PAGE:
Measurement of Young's Modulus for plastic bag
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Measurement of Young's Modulus for plastic bag Elastic Modulus An important materials property is termed the tensile elastic modulus, or Young's Modulus. This is usually given the symbol E. Loosely; the modulus is defined as the force you need to provide to elongate your material. Measuring The Elastic Modulus The elastic modulus is measured by pulling a sample of a material in a tensile testing machine, an instrument that measures force. Let's define stress, denoted by the Greek letter (sigma), as the force (F) normalized by the cross-sectional area (A) of the material: Now attach an extensometer to the sample. The extensometer measures the change in length of the sample as it is being pulled. Let's define strain, denoted by the Greek letter (epsilon), as the change in length of the fiber normalized by the initial length. Now, plot stress versus strain. The slope of this line will give you the elastic modulus E of the material. So, the Young's Modulus is the gradient of the Graph of Force against Extension This technique applies for small forces, which do not irreversibly stretch the material. The material is in the elastic regime. Equipments * Ruler with (Range: 0-100 cm, Sensitivity: 0.1cm) * Three types of plastic bag * 100g Masses * Stand * Set square * Micrometer (Range: 0-3.5 mm, Sensitivity: 0.01mm)
Fillers are added to improve particular properties, e.g., hardness or resistance to shock. Pigments are used to impart various colours. Virtually any desired colour or shape and many combinations of the properties of hardness, durability, elasticity, and resistance to heat, cold, and acid can be obtained in a plastic. There are two basic types of plastic: thermosetting, which cannot be re-softened after being subjected to heat and pressure; and thermoplastic, which can be repeatedly softened and remoulded by heat and pressure. When heat and pressure are applied to a thermoplastic binder, the chainlike polymers slide past each other, giving the material "plasticity." However, when heat and pressure are initially applied to a thermosetting binder, the molecular chains become cross-linked, thus preventing any slippage if heat and pressure are reapplied. This is a typical Young modulus for some polymers: Polyimide 3 - 5 Polyesters 1 - 5 Nylon 2 - 4 Polystyrene 3 - 3.4 Polyethylene 0.2 -0.7 Rubbers 0.01-0.1 Tables of result Sainsbury D= 0.03mm W= 15.0 mm L= 200.0 mm Mass (g) Force (N) 1st Extension (Cm) 2nd Extension (Cm) 3rd Extension (Cm) Average (mm) 0 0 0 0 0 0 100 0.98 0.2 0.2 0.2 2 200 1.96 0.5 0.4 0.4 4 300 2.94 0.7 0.6 0.7 6 400 3.92 0.9 0.8 0.9 8 500 4.9 1.0 1.0 1.0 10 600 5.88 1.4 1.3 1.3 13 700 6.86 1.8 1.7 1.6 17 Tesco D= 0.02mm W= 15.0 mm L= 200.0 mm Mass (g)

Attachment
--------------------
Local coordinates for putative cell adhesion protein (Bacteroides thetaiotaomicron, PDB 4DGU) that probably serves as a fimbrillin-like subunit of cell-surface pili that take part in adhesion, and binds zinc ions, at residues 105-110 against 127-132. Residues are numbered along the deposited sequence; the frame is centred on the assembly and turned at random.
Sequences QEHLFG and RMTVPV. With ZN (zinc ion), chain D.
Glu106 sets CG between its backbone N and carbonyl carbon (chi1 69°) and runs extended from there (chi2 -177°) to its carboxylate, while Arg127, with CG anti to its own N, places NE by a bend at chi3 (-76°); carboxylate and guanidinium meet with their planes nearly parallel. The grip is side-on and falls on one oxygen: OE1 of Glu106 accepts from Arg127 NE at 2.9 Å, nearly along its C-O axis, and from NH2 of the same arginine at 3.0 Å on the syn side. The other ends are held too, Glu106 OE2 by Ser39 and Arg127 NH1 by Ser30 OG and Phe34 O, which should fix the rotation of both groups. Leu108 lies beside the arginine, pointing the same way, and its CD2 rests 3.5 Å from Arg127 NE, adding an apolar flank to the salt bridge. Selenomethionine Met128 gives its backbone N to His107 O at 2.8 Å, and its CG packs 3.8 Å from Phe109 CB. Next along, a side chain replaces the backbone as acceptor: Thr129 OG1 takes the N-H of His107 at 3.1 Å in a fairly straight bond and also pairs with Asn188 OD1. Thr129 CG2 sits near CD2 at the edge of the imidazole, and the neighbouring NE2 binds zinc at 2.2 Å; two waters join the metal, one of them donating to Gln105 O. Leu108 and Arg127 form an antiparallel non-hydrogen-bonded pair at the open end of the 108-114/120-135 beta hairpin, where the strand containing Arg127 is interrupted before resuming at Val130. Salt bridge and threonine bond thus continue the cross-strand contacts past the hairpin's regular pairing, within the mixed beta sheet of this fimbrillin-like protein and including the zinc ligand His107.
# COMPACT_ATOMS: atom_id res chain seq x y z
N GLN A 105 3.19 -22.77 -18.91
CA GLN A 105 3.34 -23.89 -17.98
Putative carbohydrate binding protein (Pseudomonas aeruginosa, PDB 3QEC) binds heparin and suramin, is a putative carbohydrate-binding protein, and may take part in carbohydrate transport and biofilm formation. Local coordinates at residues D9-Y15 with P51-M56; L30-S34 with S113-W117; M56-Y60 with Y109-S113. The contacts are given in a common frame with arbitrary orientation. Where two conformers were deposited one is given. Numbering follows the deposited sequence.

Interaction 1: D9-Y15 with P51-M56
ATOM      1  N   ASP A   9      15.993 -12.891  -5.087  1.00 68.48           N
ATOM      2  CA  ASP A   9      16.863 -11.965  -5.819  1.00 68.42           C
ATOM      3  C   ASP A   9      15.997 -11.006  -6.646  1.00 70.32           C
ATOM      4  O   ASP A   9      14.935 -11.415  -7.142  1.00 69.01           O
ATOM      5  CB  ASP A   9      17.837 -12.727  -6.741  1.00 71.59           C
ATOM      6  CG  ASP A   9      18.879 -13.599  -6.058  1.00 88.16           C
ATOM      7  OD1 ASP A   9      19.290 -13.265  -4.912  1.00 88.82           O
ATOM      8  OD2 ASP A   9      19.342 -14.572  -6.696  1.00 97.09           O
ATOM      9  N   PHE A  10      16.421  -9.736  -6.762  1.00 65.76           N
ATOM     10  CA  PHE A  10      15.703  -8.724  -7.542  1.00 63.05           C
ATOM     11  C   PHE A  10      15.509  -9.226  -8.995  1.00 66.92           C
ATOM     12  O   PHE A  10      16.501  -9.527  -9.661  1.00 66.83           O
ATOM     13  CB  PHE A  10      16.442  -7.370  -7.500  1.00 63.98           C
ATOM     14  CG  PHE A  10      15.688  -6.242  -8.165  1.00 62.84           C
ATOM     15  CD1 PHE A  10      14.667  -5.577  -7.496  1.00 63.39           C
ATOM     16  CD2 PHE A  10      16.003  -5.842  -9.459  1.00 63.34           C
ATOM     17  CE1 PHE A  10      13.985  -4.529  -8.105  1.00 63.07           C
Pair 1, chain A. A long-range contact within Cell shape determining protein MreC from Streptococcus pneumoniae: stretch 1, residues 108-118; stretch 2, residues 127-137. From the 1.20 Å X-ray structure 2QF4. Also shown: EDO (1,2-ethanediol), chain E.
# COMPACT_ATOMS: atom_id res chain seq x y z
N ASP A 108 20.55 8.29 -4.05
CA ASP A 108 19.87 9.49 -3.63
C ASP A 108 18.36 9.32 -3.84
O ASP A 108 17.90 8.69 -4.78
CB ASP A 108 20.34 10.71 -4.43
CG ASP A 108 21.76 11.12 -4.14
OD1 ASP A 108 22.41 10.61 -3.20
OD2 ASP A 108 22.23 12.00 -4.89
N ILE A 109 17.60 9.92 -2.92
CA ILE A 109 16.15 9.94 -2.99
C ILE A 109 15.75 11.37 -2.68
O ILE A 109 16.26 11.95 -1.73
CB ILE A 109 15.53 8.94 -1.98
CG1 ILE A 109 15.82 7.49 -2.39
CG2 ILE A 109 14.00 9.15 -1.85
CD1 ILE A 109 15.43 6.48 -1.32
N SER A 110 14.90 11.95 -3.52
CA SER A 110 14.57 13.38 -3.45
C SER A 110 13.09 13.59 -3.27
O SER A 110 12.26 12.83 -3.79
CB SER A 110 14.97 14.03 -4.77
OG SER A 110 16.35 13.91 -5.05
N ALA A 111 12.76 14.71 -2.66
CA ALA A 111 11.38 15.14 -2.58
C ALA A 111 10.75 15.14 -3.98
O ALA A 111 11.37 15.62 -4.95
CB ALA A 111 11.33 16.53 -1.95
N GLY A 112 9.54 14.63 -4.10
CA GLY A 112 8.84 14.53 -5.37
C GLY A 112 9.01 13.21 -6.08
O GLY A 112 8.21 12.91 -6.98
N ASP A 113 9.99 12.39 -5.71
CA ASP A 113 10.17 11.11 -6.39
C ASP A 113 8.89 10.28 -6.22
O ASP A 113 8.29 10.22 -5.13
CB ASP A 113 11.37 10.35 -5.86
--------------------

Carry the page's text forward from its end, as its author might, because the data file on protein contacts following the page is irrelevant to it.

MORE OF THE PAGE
0.25 % Width: 0.5 / 15 * 100 = 3.33 % Thickness: 0.005 / 0.03 * 100 = 16.6 % Analysis The young's Modulus can be calculated by finding each graph gradient and multiply it to its initial length and divide that by the area of the strip: * Sainsbury's: 6.86N / 17mm x 200mm / 0.45mm = 179.35 N.mm-1 * TESCO: 5.88N / 12mm x 200mm / 0.3mm = 326.67 N.mm-1 * ASDA: 5.88N / 10mm x 200mm / 0.3mm = 391.96 N.mm-1 Final results show that ASDA bag had the biggest Young's modulus of 391.96N.mm-1 closely followed by Tesco bag with 326.26 N.mm-1 and Sainsbury's had the lowest amount, 179.35 N.mm-1. As a result, Asda bag is better than Tesco's and both better than Sainsbury's plastic bags. This can be explained easily by the amount of Young's modulus for each bag. The bigger the Young's modulus is, the stronger the plastic bag is. At the molecular level what is happening is the intermolecular forces keep all molecules together and when a force try to separate them, intermolecular forces won't allow it as long as the force does not exceed the maximum level of the intermolecular forces. Once that happened, plastic bag will breaks. Companies are trying to improve the strength of the bags by changing the polymer, thickening them, or they put new elements in the polymer and many other things to improve the strength of their product.
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